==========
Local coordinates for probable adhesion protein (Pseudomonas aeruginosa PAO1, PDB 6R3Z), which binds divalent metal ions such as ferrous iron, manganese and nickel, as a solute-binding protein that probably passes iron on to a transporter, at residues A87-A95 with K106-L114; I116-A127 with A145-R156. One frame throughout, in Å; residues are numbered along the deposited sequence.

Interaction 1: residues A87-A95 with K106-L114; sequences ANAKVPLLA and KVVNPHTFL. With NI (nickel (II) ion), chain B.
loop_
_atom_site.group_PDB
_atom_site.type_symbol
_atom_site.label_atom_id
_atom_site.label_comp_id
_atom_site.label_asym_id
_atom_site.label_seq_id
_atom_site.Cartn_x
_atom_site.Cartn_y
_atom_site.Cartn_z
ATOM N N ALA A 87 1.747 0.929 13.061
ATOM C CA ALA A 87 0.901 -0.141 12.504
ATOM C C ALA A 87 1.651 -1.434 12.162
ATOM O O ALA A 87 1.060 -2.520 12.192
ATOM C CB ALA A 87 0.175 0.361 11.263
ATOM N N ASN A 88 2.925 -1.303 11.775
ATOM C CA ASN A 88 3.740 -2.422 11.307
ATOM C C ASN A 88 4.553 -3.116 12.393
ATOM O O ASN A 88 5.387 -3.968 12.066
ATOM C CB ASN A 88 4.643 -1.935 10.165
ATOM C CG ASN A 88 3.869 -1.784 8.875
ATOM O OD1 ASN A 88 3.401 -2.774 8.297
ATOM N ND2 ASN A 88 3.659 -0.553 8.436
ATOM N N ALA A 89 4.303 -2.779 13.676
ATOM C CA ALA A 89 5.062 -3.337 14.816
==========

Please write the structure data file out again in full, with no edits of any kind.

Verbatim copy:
Local coordinates for probable adhesion protein (Pseudomonas aeruginosa PAO1, PDB 6R3Z), which binds divalent metal ions such as ferrous iron, manganese and nickel, as a solute-binding protein that probably passes iron on to a transporter, at residues A87-A95 with K106-L114; I116-A127 with A145-R156. One frame throughout, in Å; residues are numbered along the deposited sequence.

Interaction 1: residues A87-A95 with K106-L114; sequences ANAKVPLLA and KVVNPHTFL. With NI (nickel (II) ion), chain B.
loop_
_atom_site.group_PDB
_atom_site.type_symbol
_atom_site.label_atom_id
_atom_site.label_comp_id
_atom_site.label_asym_id
_atom_site.label_seq_id
_atom_site.Cartn_x
_atom_site.Cartn_y
_atom_site.Cartn_z
ATOM N N ALA A 87 1.747 0.929 13.061
ATOM C CA ALA A 87 0.901 -0.141 12.504
ATOM C C ALA A 87 1.651 -1.434 12.162
ATOM O O ALA A 87 1.060 -2.520 12.192
ATOM C CB ALA A 87 0.175 0.361 11.263
ATOM N N ASN A 88 2.925 -1.303 11.775
ATOM C CA ASN A 88 3.740 -2.422 11.307
ATOM C C ASN A 88 4.553 -3.116 12.393
ATOM O O ASN A 88 5.387 -3.968 12.066
ATOM C CB ASN A 88 4.643 -1.935 10.165
ATOM C CG ASN A 88 3.869 -1.784 8.875
ATOM O OD1 ASN A 88 3.401 -2.774 8.297
ATOM N ND2 ASN A 88 3.659 -0.553 8.436
ATOM N N ALA A 89 4.303 -2.779 13.676
ATOM C CA ALA A 89 5.062 -3.337 14.816